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20

For such is good example's power,
It does its office ev'ry hour,
Where governors are good and wife;
Or else the truest maxim lies :
For so we find all ancient sages
Decree, that, ad exemplum regis.
Through all the realm his virtues run,
Rip'ning and kindling like the sun,
If this be true, then how much more,
When

you

have nam'd at least a score Of courtiers, each in their degree. If possible, as good as he?

25

30

35

Or, take it in a diff'rent view,
I ask, (if what you say be true),
If you affirm the present age
Deserves your fatire's keenest rage ;
If that fame universal paflion
With ev'ry vice hath fill'd the nation ;
If virtue dares not venture down
A single step beneath the crown;
If clergymen, to thew their wit,
Praise classics more than holy writ;
If bankrupts, when they are undone,
Into the fênate-house can run,
And sell their votes at such a rate
As will retrieve a lost estate ;
If law be such a partial whore
To fpare the rich and plague the poor :
If there be of all crimes the worst,
What land was ever half so curs'd ?

40

45

The

The DOG and THIEF.

Written in the year 1726.

Quotdoor,

Uoth the thief to the dog, Let me into your

door, And I'll give you these delicate bits, Quoth the dog, I should then be more villain than

you're, And besides must be out of my

wits.

Your delicate bits will not serve me a meal, 5

But my master each day gives me bread : You'll fly, when you get what you came here to steal,

And I must be hang'd in your stead. The stockjobber thus from 'Change-alley goes down,

And tips you, the freeman, a'wink; Let me have but your vote to serve for the town,

And here is a guinea to drink.

10

Said the freeman, Your guinea to-night would be

spent : Your offers of brib'ry cease; I'll vote for

my

landlord to whom I pay rent, 15 Or else I may forfeit my leafe.

From London they come filly people to choufe,

Their lands and their faces unknown : Who'd vote a rogue into the parliament-house,

That would turn a man out of his own?

20

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Y!

E poets ragged and forlorn,

Down from your garrets haste; Ye rhymers, dead as soon as born,

Not yet contign'd to paste.

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I know a trick to make you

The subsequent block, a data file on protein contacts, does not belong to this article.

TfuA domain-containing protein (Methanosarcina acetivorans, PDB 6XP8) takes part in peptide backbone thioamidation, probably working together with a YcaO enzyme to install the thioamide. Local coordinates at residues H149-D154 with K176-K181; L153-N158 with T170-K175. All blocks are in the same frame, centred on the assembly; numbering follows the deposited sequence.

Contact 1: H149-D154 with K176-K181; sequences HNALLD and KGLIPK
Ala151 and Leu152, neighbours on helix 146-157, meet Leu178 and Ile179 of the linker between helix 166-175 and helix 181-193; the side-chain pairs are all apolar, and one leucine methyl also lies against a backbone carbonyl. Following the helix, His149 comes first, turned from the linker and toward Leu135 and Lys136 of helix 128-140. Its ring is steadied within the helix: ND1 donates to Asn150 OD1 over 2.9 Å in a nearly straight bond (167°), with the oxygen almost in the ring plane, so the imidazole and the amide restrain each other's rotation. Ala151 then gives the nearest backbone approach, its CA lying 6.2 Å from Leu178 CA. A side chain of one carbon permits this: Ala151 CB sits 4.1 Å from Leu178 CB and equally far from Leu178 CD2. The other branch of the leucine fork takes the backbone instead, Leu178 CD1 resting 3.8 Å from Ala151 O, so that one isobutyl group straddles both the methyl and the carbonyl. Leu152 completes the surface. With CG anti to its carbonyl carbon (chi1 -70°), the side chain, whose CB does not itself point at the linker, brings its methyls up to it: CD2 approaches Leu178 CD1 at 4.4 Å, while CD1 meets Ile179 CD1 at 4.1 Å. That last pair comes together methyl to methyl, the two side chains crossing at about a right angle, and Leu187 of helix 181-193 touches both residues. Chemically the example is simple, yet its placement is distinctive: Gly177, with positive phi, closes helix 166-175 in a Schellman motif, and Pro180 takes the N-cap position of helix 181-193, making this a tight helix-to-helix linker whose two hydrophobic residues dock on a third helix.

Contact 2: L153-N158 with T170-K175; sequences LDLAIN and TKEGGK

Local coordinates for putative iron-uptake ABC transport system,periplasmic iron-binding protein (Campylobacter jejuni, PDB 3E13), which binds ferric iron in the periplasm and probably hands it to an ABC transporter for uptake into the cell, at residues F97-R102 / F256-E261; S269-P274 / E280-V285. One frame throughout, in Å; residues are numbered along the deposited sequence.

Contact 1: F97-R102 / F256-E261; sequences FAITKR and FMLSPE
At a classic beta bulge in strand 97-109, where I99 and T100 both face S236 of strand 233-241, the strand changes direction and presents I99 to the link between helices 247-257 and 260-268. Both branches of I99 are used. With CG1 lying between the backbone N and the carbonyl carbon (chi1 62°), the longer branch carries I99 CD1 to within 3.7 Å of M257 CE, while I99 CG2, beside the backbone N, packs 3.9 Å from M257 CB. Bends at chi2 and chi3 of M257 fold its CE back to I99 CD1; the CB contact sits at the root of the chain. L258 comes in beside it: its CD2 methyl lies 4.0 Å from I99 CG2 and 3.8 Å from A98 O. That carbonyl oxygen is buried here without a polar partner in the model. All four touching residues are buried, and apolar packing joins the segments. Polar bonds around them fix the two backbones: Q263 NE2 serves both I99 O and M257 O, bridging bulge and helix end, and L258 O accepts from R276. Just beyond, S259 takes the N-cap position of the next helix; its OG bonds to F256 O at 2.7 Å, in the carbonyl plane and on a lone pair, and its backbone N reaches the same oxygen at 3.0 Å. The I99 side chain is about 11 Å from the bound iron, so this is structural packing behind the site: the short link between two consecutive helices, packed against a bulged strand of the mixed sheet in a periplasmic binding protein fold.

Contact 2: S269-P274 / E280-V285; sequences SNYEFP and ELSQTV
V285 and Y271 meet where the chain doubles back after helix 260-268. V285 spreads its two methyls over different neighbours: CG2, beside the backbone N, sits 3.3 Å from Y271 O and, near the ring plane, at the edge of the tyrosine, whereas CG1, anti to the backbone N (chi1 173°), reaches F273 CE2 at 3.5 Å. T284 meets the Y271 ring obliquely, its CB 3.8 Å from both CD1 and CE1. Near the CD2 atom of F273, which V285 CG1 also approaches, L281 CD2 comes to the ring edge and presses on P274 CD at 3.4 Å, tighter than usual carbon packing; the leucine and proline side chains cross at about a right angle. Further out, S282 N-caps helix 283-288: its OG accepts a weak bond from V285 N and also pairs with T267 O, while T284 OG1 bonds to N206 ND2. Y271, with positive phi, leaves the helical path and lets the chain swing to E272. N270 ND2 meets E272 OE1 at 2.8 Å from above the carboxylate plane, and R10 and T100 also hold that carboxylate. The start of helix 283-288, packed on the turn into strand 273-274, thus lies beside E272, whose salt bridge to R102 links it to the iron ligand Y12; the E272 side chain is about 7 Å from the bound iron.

thrive; , 'tis a quaint device : Your stillborn poems fhall revive,

And fcorn to wrap up spice.

10

Get all your verses printed fair,

Then let them well be dry'd ;
And Curll must have a special care

To leave the margin wide.
Lend these to paper-sparing Pope :

And when he sits to write,
No letter with an envelope*

Could give him more delight.

15

When Pope has fill'd the margins round.

Why then recall your loan;
Sell them to Curll for fifty pound,

And swear they are your own..

20

* A blank cover,

On

On seeing VERSES written upon Win

DOWS in INNS.

Written in the year 1726.

I
THEfage who said he fhould be proud
Because he ne'er one thought allow'd

That might not be confess’d ;
His window scrawld by ev'ry rake,

His breast again would cover,
And fairly bid the devil take

The diamond and the lover.

5

II:

ANOTHER.

BY
Y Satan taught, all conj’rers know,

Your mistress in a glass to show,
And you can do as much :-
In this the devil and you agree;
None e'er made verses worse than he,

And thine I swear are such.

5

ANO.

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THAT
THAT love is the devil, I'll prove when requir’d;

Those rhymers abundantly show it :
They swear that they all by love are inspir'd,

And the devil's a damnable poet.

0000000000000000000

IV.

AN O T H E R.

THE
HE church and clergy here, no doubt,
Are

a;
Both weather-beaten are without,

And empty both within.

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